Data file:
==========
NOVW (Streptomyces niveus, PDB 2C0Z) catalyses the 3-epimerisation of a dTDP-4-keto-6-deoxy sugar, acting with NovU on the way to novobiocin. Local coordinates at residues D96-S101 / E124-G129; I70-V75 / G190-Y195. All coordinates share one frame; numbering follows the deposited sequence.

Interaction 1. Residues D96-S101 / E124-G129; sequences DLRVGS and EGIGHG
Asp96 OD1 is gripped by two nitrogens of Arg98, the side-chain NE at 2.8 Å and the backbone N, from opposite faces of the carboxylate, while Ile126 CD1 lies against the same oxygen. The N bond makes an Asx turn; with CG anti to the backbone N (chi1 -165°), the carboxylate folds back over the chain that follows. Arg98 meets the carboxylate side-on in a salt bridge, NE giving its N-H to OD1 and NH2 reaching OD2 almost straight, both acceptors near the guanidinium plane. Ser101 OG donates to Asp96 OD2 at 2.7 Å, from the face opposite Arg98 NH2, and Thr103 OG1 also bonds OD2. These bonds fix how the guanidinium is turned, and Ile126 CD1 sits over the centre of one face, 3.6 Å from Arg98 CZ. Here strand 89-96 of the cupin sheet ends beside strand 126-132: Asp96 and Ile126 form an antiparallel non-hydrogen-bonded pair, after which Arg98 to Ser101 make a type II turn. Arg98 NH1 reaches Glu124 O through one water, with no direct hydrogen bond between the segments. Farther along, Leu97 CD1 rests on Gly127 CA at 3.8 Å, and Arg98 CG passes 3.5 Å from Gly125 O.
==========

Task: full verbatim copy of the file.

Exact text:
NOVW (Streptomyces niveus, PDB 2C0Z) catalyses the 3-epimerisation of a dTDP-4-keto-6-deoxy sugar, acting with NovU on the way to novobiocin. Local coordinates at residues D96-S101 / E124-G129; I70-V75 / G190-Y195. All coordinates share one frame; numbering follows the deposited sequence.

Interaction 1. Residues D96-S101 / E124-G129; sequences DLRVGS and EGIGHG
Asp96 OD1 is gripped by two nitrogens of Arg98, the side-chain NE at 2.8 Å and the backbone N, from opposite faces of the carboxylate, while Ile126 CD1 lies against the same oxygen. The N bond makes an Asx turn; with CG anti to the backbone N (chi1 -165°), the carboxylate folds back over the chain that follows. Arg98 meets the carboxylate side-on in a salt bridge, NE giving its N-H to OD1 and NH2 reaching OD2 almost straight, both acceptors near the guanidinium plane. Ser101 OG donates to Asp96 OD2 at 2.7 Å, from the face opposite Arg98 NH2, and Thr103 OG1 also bonds OD2. These bonds fix how the guanidinium is turned, and Ile126 CD1 sits over the centre of one face, 3.6 Å from Arg98 CZ. Here strand 89-96 of the cupin sheet ends beside strand 126-132: Asp96 and Ile126 form an antiparallel non-hydrogen-bonded pair, after which Arg98 to Ser101 make a type II turn. Arg98 NH1 reaches Glu124 O through one water, with no direct hydrogen bond between the segments. Farther along, Leu97 CD1 rests on Gly127 CA at 3.8 Å, and Arg98 CG passes 3.5 Å from Gly125 O.